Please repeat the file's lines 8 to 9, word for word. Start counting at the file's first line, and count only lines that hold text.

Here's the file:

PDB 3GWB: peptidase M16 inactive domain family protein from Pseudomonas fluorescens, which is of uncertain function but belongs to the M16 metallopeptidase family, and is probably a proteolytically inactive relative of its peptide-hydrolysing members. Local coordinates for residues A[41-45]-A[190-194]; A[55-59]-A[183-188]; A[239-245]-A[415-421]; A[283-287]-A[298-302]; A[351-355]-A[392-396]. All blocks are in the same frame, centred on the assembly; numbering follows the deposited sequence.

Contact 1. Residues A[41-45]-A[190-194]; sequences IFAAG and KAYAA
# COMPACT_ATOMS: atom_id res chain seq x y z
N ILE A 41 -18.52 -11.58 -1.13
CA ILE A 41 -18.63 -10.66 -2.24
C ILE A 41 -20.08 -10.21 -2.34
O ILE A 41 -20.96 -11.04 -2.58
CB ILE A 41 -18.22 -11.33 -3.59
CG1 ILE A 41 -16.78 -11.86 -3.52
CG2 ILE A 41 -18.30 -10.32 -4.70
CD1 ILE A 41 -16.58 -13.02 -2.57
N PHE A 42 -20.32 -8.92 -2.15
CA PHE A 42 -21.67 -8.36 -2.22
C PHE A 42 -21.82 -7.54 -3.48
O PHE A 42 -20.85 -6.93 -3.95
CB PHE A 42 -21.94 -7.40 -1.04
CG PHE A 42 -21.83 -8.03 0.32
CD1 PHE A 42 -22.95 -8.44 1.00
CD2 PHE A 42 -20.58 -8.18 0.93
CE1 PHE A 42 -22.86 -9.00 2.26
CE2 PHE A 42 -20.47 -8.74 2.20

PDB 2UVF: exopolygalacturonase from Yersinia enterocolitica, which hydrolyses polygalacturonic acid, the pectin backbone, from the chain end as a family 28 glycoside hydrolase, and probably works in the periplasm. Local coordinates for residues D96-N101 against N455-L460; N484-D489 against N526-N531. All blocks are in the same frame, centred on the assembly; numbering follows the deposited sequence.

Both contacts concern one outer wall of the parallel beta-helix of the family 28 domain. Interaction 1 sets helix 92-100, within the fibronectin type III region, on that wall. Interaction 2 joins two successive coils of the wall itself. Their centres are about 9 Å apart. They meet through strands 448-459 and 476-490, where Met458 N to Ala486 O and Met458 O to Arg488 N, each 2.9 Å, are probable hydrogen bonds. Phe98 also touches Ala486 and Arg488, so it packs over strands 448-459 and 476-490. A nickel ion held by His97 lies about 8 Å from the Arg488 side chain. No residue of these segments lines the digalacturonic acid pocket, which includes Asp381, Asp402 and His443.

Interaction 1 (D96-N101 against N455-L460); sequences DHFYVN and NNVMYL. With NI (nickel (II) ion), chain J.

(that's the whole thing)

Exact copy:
CB ILE A 41 -18.22 -11.33 -3.59
CG1 ILE A 41 -16.78 -11.86 -3.52